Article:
Having a license plate with BLOGGER on it I get stopped a lot and asked questions about blogging. The number one question I get is, “Can someone really make money off of blogging?” This question is always followed up with, “How can I make money off blogging?”
Often people do not like my response. Mainly because I dispel any belief of someone starting right away making thousands of dollars a month. The blogosphere is full of stories of well known bloggers who took years to make the money they are currently making. It is a rare, rare example of a blogger who in month one made several thousands of dollars (regardless of what some hyped-up ebooks may tell you).
If my tales of blogging hardship hasn’t discouraged my listener than I proceed to share what I have learned.
First, advertising can make you money. Darren over at Problogger and Jeremy at Shoemoney are proof of this. However, the likelihood of becoming an A++ blogger is rather unlikely. I’ve experimented with advertising but haven’t really taken to it. Not to say one shouldn’t, and maybe someday I will go down that path. For now, though, I prefer the clean, concise look of a non-ad-littered website
The Community Is Key
The number one resource in bringing me consistent revenue has been the community around my blog. My readers have introduced me to more opportunities and consulting jobs than anything else. In fact, it was due to a reader that made it possible for me to leave my corporate job.
Community Building Is Not Easy
Which conveniently takes me to my next point–you don’t build a community overnight. When I first started blogging I had no readers what-so-ever. This being the case, I had to work at Oracle during the day and blogged at night for almost a year. A community is a fickle thing. If you don’t continually work it won’t grow, and if you stop building it will die. I am reminded of a millionaire I once spoke to. He told me, “If a business isn’t growing it’s dying.” Your blog is no different. Many web snakes will tell you that you can put a blog on automatic and you will make lots of money. I am here to tell you this is rarely true, particularly since I have tried to do just that with another blog. Both my business partner and I have learned the hard way that blogs take nurturing and time.
The Quickest Way To Build Your Community
There are lots of different ways to build your blog community, most of which I endorse. However, there is one tactic that I stumbled on that I don’t see discussed much. The best way I built my blog community was actually through my offline efforts. Early last year I was introduced to a blogging group here in Salt Lake that met once a month. The group consisted of an eclectic assortment of blogs that ranged to finding employment to planning weddings. However, it were these people and their blogs that helped me build MyMarketer and its community.
Offline Communities Help With Your Online Community
Back in the day when I had a PageRank of a whopping 1 I wasn’t particularly focused on my writing. Yet, as I worked and played with the Utah bloggers they helped my define my blog and even sent some of their traffic my way. Though, I must admit that I did have to work for their traffic. In May of 2007 we created a street team that worked to get Seth Godin to Salt Lake City. On my blog I created posts that had in depth graphs of our efforts. These newly found friends started linking to my graphs because it was pertinent to what we were doing. I was now having blogs with 4-6 PageRanks linking to me. These links, in my opinion, were a significant factor in helping me jump to my current PageRank of 4.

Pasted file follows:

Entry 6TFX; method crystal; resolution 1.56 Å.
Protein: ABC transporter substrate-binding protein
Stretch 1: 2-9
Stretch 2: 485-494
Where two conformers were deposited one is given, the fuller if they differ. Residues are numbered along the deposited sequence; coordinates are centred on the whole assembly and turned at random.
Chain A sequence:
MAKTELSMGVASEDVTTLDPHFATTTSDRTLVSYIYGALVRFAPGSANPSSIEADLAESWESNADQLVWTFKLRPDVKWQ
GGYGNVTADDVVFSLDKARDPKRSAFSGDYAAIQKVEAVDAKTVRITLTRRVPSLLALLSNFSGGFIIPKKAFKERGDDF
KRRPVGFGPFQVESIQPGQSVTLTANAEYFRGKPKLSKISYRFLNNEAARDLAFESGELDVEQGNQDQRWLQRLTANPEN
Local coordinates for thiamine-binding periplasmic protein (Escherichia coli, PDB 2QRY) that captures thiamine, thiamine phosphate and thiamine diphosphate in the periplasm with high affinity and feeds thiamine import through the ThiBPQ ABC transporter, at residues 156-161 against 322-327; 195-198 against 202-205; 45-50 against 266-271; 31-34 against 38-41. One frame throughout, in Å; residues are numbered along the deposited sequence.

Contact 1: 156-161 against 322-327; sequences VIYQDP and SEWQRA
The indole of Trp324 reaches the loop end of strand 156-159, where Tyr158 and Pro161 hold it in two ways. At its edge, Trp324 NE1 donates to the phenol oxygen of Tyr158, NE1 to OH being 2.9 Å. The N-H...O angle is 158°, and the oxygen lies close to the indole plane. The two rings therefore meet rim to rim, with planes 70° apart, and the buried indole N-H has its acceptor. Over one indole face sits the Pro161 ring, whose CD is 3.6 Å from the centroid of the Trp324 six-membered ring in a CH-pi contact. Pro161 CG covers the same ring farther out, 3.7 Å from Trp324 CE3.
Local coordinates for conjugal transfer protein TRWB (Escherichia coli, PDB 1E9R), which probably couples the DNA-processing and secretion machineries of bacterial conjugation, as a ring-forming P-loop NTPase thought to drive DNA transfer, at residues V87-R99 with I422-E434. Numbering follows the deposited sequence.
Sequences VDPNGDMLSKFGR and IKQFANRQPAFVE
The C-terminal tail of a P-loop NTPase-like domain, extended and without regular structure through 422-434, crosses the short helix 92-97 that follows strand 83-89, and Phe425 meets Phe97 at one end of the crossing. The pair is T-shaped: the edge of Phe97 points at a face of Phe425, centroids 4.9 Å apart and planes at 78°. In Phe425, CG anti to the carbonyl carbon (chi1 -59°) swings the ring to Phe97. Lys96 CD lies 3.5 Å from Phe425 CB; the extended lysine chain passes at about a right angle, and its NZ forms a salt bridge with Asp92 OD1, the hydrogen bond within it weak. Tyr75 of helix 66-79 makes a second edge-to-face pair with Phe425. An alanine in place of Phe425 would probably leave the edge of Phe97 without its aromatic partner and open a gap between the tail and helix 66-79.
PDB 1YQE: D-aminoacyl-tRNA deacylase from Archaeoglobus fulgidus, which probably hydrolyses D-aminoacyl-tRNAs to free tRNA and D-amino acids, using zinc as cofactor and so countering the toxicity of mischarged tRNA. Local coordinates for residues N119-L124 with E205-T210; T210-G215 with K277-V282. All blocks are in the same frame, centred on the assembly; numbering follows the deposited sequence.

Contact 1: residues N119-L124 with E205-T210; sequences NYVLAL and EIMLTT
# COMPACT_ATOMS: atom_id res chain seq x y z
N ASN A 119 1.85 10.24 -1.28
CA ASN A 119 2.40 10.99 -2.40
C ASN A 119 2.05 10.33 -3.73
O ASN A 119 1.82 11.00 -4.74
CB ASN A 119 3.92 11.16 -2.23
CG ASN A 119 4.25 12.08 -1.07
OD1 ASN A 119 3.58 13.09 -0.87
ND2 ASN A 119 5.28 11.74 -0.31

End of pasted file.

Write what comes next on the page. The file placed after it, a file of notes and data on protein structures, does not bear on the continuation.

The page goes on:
For me this offline community-building was a serious catalyst in defining my presence on the web, and to make the necessary money to leave corporate. I strongly suggest to any budding blogger to find a local blogging network that meets outside of cyberspace. If your city doesn’t have one than create one. I love how Janet has a link on her site that lists all the Utah bloggers she is aware of. I know for a fact that this directory has helped her several times in generating buzz on her different projects.
Blah, blah, blah, everyone is doing it. The web is littered with unoriginality. Find what makes you unique and stay with it. Vow to be unique. Example:3 Doors Down—A True SEO Music Video Ü
2. Blog imperfectly
Give yourself a time limit when writing a post and then publish it when you hit the deadline. Published imperfection is progress. Unpublished perfection is worthless. Vow to have flaws. Example: My Imperfect Plan
3. Blog the future
Anyone can tear apart the past. Look into the future and take a chance on what might not be. Not only does it help you look for possible opportunities, but it also gives your blog unique perspective. Vow to guess the future. Example: The Day Search Engines Died!
1. Be unique 2. Give more than you take 3. Do one task at a time 4. Find and resolve problems 4. Access others' knowledge 5. Listen to feedback 6. Learn to be inquisitive 7. Test, test, test 7. Distinguish sense from nonsense 8. Grow from mistakes 9. Accept change as inevitable 10. Befriend your competition 11. Study different industries 12. Learn to build not game 13. Understand the motivation of emotion 14. Work for yourself 15. Build loyalty 16. Don't fear failure 17. Study the past, critique the future 18. Ignite users' curiosity 19. Allow creativity to flourish 20. Never give up
Top Search Marketing Mistakes
* Mistaking CTR for Conversion * Not using negative keywords * Unoptimized landing pages * Using all default settings * Ignoring tracking results * Not using Geo-Targeting * Not using Day Parting * Not proofreading your ads * Only using Broad Match * Giving up too soon
* Unoptimized title tags * Poor content * Slow site speed * Ignoring social media * Forgetting about conversion * Not staying current on SEO changes * Using splash pages * Overuse of Ajax * An unbalanced backlink profile * Ignoring site structure